And no one knows what the leakage rate actually is. The Environmental Protection Agency estimated the rate at around 1.5 percent in 2013. But that's essentially an educated guess, based on engineering assumptions rather than direct measurements. Other studies have estimated even higher leak rates, with numbers varying wildly:

A new, optimistic study for natural gas

So that brings us to a new peer-reviewed paper published this week in the Proceedings of the National Academy of SciencesThis study took direct measurements of 489 shale-gas wells being drilled around the United States — a far more detailed look than had been done before. (The study was conducted by the University of Texas and funded by both the Environmental Defense Fund and nine oil and gas firms, including Shell and Chevron.)

The study concluded that the methane leakage rates from these wells were fairly low — lower, in fact, than the EPA's estimates. The EPA had estimated that about 1.2 million tons of methane were probably seeping out of these wells. But the researchers found that only around 957,000 tons of methane were coming out.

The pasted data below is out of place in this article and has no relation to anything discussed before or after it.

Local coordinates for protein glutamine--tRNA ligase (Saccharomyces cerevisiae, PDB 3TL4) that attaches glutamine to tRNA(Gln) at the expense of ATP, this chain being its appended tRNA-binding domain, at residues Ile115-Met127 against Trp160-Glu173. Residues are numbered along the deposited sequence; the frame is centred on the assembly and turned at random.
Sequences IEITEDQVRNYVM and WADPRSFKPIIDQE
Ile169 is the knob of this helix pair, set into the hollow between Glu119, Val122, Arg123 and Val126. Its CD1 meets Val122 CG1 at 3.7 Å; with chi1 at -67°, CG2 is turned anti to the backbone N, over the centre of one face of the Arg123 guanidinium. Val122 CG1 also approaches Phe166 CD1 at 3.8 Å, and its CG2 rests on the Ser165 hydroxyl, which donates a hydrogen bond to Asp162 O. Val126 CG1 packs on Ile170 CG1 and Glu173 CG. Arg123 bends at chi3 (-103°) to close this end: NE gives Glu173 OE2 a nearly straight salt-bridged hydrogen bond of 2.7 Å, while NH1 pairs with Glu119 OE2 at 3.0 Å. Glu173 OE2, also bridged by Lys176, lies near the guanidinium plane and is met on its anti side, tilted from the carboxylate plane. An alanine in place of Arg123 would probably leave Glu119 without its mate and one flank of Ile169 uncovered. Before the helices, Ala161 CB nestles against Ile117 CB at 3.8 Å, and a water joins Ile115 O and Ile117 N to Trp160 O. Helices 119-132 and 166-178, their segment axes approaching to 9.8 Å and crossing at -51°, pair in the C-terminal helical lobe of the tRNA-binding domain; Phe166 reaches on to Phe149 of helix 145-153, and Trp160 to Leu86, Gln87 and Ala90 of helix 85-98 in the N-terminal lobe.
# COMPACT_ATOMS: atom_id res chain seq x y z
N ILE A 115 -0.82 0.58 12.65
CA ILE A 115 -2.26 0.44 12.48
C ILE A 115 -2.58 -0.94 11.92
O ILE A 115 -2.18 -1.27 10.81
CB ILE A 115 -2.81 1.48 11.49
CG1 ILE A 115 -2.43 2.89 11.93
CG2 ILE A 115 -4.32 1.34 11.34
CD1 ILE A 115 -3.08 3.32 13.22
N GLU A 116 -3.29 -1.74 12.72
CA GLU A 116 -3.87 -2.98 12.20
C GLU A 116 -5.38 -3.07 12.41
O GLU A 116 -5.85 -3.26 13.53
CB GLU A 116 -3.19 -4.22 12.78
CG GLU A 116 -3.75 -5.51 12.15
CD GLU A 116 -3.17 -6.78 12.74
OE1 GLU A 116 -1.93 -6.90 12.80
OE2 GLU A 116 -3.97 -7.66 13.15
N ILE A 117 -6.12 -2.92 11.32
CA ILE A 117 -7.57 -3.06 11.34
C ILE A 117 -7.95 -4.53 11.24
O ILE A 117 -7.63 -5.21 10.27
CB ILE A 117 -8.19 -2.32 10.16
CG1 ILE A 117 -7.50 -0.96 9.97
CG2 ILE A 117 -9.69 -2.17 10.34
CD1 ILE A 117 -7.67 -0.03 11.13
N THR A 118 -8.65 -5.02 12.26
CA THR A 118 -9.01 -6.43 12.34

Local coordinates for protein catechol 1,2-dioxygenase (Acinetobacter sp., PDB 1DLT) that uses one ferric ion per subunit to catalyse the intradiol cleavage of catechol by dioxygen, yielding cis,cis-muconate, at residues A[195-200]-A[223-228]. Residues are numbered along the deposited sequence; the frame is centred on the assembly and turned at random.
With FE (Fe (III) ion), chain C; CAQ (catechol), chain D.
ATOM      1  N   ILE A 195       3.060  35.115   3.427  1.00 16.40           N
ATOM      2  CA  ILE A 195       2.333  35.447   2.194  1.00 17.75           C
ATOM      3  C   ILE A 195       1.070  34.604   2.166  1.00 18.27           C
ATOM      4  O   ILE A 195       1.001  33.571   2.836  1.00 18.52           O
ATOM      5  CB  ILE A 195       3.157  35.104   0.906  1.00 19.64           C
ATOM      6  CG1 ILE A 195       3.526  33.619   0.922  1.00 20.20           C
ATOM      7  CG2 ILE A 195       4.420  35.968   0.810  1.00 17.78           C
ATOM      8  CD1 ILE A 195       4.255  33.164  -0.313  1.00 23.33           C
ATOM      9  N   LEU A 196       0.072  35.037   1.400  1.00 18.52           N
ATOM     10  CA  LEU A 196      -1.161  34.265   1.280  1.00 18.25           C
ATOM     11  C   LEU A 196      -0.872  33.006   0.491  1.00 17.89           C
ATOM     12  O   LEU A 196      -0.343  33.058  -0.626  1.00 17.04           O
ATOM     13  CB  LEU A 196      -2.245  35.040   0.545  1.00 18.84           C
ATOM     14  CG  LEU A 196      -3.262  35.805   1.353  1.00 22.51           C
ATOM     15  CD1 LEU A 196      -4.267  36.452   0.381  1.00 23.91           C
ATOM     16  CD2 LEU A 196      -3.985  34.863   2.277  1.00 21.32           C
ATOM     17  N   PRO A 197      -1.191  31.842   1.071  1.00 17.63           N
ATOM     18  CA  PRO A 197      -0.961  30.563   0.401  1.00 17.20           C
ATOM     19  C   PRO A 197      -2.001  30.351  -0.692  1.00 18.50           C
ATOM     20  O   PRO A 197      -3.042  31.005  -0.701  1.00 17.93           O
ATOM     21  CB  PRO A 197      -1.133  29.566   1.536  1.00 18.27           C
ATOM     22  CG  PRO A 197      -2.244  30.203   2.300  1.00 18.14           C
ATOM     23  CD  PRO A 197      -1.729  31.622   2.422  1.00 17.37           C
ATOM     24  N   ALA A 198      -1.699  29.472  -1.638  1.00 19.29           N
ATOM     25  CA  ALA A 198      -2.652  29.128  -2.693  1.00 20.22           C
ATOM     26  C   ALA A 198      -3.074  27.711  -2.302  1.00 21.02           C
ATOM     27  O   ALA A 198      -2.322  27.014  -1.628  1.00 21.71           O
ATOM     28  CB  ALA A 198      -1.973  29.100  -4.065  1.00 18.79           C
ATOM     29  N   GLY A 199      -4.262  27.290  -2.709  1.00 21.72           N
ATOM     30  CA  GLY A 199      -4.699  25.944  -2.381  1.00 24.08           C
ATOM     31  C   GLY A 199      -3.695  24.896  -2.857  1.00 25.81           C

What's more, the study found that new techniques required by the EPA to capture methane after wells have been drilled were very effective at minimizing certain leaks. (These techniques are known as "green completions.") By contrast, other parts of the production process not regulated by the EPA, such as valves and chemical pumps, were leaking more methane than previously thought.